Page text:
The Iraqi government is complicit—when not actively participating—in the persecution. As one Christian man explained after being asked why Christians in Iraq do not turn to governmental authorities for protection, “Contacting the authorities forces us to identify ourselves [as Christians], and we aren’t certain that some of the people threatening us aren’t the people in the government offices that are supposed to be protecting us.” When Christians do take the risk of reaching out to local authorities, police sometimes rebuke them with comments like, “[you] should not be in Iraq because it is Muslim territory.”
The government has only helped foster such anti-Christian sentiments. For instance, in late 2015 it passed a law legally forcing Christian and all other non-Muslim children to become Muslim if their fathers convert to Islam or if their Christian mothers marry a Muslim.
Similarly, although they are by far the most native citizens of Iraq—which was Christian centuries before its seventh century conquest by Islam—government sponsored school curricula presents indigenous Christians as unwanted “foreigners.” As a Christian politician involved in the Iraqi Ministry of Education explained, “There’s almost nothing about us [Christians] in our history books, and what there is, is totally wrong [meaning negative]. There’s nothing about us being here before Islam. The only Christians mentioned are from the West. Many Iraqis believe we moved here. From the West. That we are guests in this country.”
Little wonder that “If the [Christian] children say they believe in Jesus” in school, notes one report, “they face beatings and scorn from their teachers.”
Perhaps most telling of all, the Iraqi government hires and gives platforms to radical clerics whose teachings are nearly identical to those of the Islamic State. During a televised interview with Grand Ayatollah Ahmad al-Baghdadi—one of the nation’s top Shia clerics—he explained the position of non-Muslims living under Muslim rule:
If they are people of the book [Jews and Christians] we demand of them the jizya—and if they refuse, then we fight them. That is if he is Christian. He has three choices: either convert to Islam, or, if he refuses and wishes to remain Christian, then pay the jizya [and live according to dhimmi rules]. But if they still refuse—then we fight them, and we abduct their women, and destroy their churches—this is Islam!…This is the word of Allah!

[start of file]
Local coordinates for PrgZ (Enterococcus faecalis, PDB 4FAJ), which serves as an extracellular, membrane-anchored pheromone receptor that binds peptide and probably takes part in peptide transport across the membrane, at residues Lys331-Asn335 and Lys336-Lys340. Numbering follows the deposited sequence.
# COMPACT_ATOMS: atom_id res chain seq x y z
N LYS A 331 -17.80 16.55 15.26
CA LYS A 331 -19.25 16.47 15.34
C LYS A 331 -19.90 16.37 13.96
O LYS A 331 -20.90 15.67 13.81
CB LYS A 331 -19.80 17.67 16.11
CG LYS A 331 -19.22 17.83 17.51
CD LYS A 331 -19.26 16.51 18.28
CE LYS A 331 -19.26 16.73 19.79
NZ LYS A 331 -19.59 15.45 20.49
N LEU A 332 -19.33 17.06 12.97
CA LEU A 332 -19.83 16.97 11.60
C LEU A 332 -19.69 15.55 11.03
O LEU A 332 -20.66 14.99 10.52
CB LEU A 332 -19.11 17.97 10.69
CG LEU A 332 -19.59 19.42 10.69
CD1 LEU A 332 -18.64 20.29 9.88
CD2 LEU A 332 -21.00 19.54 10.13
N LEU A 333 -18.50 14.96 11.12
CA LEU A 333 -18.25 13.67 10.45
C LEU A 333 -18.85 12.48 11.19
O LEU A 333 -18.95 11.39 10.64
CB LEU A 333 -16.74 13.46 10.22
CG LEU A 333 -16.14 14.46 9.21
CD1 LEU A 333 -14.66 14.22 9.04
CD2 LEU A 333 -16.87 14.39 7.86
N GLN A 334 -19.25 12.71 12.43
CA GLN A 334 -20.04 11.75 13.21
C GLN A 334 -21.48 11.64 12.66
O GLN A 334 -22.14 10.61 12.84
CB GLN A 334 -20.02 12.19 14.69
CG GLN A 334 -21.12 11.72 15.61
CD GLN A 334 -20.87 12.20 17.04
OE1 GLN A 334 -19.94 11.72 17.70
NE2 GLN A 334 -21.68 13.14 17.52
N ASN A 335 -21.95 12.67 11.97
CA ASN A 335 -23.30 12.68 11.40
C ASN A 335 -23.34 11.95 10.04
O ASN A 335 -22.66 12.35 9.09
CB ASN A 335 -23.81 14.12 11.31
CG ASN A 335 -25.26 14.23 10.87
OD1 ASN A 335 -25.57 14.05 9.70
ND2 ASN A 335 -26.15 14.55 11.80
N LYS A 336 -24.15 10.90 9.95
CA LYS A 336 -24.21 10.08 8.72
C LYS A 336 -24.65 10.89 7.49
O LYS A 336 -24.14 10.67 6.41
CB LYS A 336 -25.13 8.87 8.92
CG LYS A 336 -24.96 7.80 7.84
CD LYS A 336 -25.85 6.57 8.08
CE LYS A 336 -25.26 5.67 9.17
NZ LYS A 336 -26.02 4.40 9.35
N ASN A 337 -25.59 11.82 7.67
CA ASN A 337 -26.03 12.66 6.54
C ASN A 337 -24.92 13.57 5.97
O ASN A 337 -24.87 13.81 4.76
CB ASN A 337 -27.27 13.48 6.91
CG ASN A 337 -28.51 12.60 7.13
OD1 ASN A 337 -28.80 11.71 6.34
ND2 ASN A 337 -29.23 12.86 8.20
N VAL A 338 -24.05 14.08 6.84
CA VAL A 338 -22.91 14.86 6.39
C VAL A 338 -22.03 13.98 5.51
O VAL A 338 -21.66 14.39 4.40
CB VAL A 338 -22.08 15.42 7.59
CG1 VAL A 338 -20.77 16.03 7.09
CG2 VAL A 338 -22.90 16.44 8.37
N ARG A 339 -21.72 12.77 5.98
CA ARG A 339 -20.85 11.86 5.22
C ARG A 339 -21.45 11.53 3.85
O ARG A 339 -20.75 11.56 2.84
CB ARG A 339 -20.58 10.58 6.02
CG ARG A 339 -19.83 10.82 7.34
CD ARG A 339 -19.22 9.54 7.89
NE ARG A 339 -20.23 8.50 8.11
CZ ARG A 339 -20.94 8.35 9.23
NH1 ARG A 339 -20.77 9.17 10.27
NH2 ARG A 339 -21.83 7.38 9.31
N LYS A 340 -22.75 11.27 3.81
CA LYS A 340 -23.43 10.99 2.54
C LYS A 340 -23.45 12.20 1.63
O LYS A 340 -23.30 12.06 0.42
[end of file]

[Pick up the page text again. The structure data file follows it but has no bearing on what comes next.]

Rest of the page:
Considering that Muslims in Iraq are indoctrinated by such an anti-Christian rhetoric from youth on up—starting in the schoolrooms and continuing in the mosques—it is unsurprising that whenever the opportunity presents itself, many Muslims turn on neighboring Christians.
In one video, for example, a traumatized Christian family from Iraq narrates how their young children were killed and burned alive, “simply for wearing the cross.” The mother explained how the “ISIS” that attacked and killed her children were their own Muslim neighbors, whom they ate with, laughed with, and even provided educational and medical service to—but who, once the opportunity presented itself, turned on them.
Similarly, when asked who exactly threatened and drove Christians out of Mosul, another Christian refugee responded:
We left Mosul because ISIS came to the city. The [Sunni Muslim] people of Mosul embraced ISIS and drove the Christians out of the city. When ISIS entered Mosul, the people hailed them and drove out the Christians…. The people who embraced ISIS, the people who lived there with us… Yes, my neighbors. Our neighbors and other people threatened us. They said: “Leave before ISIS get you.” What does that mean? Where would we go?… Christians have no support in Iraq. Whoever claims to be protecting the Christians is a liar. A liar!”
Iraq’s Christians are on the verge of extinction, less because of ISIS, and more because virtually every rung of Iraqi society has been, and continues to be, chipping away at them.
“If this is not genocide,” said Chaldean Archbishop Habib Nafali towards the end of his recent interview, “then what is?”
Raymond Ibrahim, author of the new book, Sword and Scimitar, Fourteen Centuries of War between Islam and the West, is a Distinguished Senior Fellow at the Gatestone Institute and a Judith Rosen Friedman Fellow at the Middle East Forum.